Quieting the mental chatter is no easy ask during the time of a global health crisis. The uncertainty and unpredictability of the pandemic bring along a thousand unpleasant thoughts as we contemplate the outcome of it all – and it’s important to take a break from them. Which is where yoga and meditation come in.

It’s no secret that yoga is known to boost both your mood and physical well-being. Yoga postures help relieve the tension accumulated in the body due to stress and anxiety, while the right breathing techniques and being in control of your thoughts through meditation help reduce the anxiety that triggers it in the first place.

Dubai-based yoga instructor Akhil Mohan, a lifestyle consultant at Dubai Police Officer’s Club and Anantara Dubai The Palm, says yoga makes you both physically and mentally stronger ‘because yoga means the union of body, mind and soul. It’s a massive challenge to keep the mind strong during these difficult times, but practising yoga and meditation can help, making a difference by helping you build a positive approach towards life, besides the physical benefits of flexibility and building your immunity. Being aware of our actions – mindfulness, a key tenet of yoga – helps us to reconnect ourselves to the present. Mindfulness also makes one a much better decision-maker.’

Akhil says you can club a yoga routine with your regular fitness routine of aerobics and strength training, but yoga can just as well be a standalone exercise. However, very importantly, please consult a doctor or a qualified yoga instructor before attempting any yoga posture/exercise routine at home.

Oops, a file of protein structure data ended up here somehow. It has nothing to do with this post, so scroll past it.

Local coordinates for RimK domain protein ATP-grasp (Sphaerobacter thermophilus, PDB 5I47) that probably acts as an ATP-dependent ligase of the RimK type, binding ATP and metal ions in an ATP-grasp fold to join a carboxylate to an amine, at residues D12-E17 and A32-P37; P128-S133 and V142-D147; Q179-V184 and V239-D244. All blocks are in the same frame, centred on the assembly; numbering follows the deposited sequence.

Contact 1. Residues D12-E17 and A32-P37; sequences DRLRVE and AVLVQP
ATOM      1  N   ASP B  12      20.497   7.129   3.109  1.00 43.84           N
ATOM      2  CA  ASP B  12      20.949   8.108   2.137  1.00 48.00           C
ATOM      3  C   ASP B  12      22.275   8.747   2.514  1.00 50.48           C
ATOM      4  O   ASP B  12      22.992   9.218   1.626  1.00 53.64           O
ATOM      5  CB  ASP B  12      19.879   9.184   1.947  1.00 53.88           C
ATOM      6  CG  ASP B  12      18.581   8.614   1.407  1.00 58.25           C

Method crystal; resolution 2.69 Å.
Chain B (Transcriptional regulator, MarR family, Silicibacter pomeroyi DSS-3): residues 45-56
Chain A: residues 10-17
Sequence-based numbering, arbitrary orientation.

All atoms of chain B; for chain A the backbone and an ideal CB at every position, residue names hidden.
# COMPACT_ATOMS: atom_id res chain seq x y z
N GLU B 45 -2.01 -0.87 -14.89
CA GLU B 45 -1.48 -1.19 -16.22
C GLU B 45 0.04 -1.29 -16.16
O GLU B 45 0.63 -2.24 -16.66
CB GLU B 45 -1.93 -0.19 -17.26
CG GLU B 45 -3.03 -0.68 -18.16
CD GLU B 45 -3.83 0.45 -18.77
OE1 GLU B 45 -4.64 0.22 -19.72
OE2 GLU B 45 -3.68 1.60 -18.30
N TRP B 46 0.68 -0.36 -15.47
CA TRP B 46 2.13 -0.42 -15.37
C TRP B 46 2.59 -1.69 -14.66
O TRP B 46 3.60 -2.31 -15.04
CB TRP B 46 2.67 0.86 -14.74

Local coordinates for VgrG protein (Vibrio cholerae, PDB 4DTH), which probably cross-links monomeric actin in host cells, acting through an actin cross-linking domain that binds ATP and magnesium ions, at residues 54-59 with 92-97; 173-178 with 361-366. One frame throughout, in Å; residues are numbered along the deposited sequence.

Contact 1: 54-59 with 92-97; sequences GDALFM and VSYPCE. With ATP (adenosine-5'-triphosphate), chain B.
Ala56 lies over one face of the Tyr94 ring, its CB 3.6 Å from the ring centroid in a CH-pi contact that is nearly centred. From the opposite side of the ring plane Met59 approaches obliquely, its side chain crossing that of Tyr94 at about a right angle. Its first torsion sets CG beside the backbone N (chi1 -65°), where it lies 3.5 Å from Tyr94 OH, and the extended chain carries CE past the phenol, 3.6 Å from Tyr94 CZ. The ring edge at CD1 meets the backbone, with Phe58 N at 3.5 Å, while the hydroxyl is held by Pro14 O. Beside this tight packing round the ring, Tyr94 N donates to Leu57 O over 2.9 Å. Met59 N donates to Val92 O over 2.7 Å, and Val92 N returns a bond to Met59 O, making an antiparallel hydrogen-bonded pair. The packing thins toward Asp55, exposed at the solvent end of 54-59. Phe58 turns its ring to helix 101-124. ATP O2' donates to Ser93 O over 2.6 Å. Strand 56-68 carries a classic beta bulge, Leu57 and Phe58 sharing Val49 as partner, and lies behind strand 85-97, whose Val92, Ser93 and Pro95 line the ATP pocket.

Tips for an at-home yoga routine

Akhil recommends keeping in mind these seven tips before you start:

1. The place where you practise yoga is very important, so choose a separate, clutter-free, silent area for it. This will help you focus, be calm and enjoy the routines.

2. Yoga must be practiced on an empty stomach or at least three hours after food.

3. It can’t be a one-time exercise. Make it a daily practice – or at least three times a week is recommended.

4. Attire is another important point of effective practice. Your body must be able to move effectively to do the asanas. So junk your jeans and opt for a loose fitting pair of pants. Your attire should allow you to sit comfortably – so not too tight and not too loose.

5. Yoga is about being steady and comfortable, and working according to your limits. You don’t have to arch your back as much as the person next to you, particularly if you are practising at home without expert supervision. Do not overdo or stretch beyond what you can safely do.

6. Keeping your mind calm while practising is important, so prepare yourself before you start to help keep runaway thoughts at bay.

7. Remember, yoga is not just an exercise pattern, it is a lifestyle, so gain knowledge about it along with practising it. Seek a reputed teacher.

Breathing